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Cablegate: Senate Ratification of Philippines-Japan Free Trade

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OO RUEHCHI RUEHFK RUEHHM RUEHKSO RUEHNAG RUEHPB
DE RUEHML #2133/01 2590132
ZNR UUUUU ZZH
O 150132Z SEP 08
FM AMEMBASSY MANILA
TO RUEHC/SECSTATE WASHDC IMMEDIATE 1820
INFO RUEHZU/ASIAN PACIFIC ECONOMIC COOPERATION IMMEDIATE
RUEATRS/DEPT OF TREASURY WASHDC
RUCPDOC/USDOC WASHDC

UNCLAS SECTION 01 OF 02 MANILA 002133

SENSITIVE
SIPDIS

STATE FOR EAP/MTS, EAP/EP, AND EEB/TPP
STATE PASS USTR FOR BWEISEL, RBAE AND KEHLERS
STATE ALSO PASS USAID, OPIC
TREASURY FOR OASIA
USDOC FOR 4430/ITA/MAC

E.O. 12958: N/A
TAGS: ETRD EINV ECON PGOV PREL RP
SUBJECT: SENATE RATIFICATION OF PHILIPPINES-JAPAN FREE TRADE
AGREEMENT REMAINS INCOMPLETE

REF: 06 Manila 03820

1. Summary. (SBU) The Japan-Philippines Economic Partnership
Agreement (JPEPA), signed in September 2006, remains under review in
the Philippine Senate. Philippine and Japanese government officials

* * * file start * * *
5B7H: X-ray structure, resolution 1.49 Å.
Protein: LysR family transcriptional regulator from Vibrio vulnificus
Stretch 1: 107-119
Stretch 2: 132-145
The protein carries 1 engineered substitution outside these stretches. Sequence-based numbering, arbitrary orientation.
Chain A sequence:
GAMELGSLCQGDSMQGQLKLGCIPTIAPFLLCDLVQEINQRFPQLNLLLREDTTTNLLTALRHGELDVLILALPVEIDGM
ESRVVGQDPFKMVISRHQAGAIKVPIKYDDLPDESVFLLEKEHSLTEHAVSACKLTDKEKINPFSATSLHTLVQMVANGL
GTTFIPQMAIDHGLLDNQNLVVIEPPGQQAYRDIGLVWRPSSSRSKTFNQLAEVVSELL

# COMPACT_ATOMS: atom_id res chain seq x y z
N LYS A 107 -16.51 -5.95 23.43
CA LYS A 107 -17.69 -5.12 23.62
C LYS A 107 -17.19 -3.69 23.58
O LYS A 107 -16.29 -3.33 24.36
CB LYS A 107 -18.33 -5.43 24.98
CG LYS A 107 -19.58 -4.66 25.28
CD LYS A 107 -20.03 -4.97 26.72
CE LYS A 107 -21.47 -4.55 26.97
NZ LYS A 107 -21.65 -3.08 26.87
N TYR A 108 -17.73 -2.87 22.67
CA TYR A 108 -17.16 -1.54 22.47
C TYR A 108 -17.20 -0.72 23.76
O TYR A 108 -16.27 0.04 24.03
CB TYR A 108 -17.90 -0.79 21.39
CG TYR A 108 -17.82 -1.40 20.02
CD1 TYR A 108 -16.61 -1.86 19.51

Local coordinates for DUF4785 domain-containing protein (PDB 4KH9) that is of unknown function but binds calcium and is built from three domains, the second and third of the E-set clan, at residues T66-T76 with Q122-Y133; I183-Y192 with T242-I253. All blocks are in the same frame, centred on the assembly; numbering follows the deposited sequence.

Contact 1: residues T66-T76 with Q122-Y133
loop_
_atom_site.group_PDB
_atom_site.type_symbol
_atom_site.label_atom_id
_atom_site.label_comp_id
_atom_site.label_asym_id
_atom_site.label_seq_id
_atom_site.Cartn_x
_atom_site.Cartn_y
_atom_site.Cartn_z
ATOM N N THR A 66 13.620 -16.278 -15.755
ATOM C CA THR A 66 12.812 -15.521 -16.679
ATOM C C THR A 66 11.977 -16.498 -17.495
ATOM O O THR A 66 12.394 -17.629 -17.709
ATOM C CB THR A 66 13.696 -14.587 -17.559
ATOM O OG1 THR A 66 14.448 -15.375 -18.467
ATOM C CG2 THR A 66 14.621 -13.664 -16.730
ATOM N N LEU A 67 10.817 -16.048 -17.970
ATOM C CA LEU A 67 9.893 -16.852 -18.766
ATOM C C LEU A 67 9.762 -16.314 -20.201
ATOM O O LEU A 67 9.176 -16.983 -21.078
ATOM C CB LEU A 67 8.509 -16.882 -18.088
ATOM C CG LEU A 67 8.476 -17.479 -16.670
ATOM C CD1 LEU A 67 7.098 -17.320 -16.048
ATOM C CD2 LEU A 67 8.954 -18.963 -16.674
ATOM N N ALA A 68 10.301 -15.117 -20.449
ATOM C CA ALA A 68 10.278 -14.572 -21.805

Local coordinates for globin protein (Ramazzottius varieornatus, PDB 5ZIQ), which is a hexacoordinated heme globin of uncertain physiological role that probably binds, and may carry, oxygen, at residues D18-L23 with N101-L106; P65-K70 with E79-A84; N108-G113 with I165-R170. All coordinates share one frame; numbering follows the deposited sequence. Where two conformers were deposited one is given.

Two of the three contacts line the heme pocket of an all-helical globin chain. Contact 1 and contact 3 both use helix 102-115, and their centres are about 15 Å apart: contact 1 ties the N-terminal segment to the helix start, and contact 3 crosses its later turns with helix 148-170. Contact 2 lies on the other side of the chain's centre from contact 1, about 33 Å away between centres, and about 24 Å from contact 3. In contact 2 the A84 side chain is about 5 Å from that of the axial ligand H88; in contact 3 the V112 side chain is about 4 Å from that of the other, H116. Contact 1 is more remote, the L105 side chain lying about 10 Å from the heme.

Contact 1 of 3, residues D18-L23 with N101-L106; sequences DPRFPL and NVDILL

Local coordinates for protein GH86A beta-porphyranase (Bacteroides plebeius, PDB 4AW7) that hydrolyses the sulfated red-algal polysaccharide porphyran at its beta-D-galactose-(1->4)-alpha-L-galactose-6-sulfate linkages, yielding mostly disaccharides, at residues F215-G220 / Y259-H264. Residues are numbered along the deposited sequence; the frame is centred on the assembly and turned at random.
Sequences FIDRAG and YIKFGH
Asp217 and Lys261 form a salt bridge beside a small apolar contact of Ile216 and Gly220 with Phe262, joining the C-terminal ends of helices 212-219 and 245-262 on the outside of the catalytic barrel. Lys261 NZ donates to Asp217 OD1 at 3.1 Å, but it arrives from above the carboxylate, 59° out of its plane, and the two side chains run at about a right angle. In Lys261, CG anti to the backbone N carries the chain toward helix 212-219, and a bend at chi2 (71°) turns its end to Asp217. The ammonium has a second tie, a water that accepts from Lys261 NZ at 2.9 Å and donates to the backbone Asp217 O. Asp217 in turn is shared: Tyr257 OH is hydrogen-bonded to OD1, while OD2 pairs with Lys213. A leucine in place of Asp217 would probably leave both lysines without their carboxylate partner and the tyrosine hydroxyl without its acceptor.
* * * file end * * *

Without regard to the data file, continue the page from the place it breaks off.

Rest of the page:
have varying estimates on the timeframe for its ratification. Some
Senators still have constitutional concerns regarding some of the
JPEPA's provisions, but Philippine government officials from the
Executive Branch and most Philippine senators believe that these
concerns were addressed by the recently concluded exchange of notes
between the Governments of Japan and the Philippines, which the
Philippine side considers binding. End summary.

Senate Ratification Process
---------------------------

2. The Japan-Philippines Economic Partnership Agreement, the first
bilateral free trade agreement of the Philippines (JPEPA), signed in
September 2006 (reftel), is currently undergoing ratification in the
Philippine Senate. According to an interlocutor at the Presidential
Legislative Liaison Office at the Senate, three senators have
formally interpolated, directing queries to Senate Trade and
Commerce Chair Mar Roxas on the specific benefits and advantages on
trade that the country will generate, and the repercussions if the
Philippines does not ratify the treaty. Interpellations on JPEPA's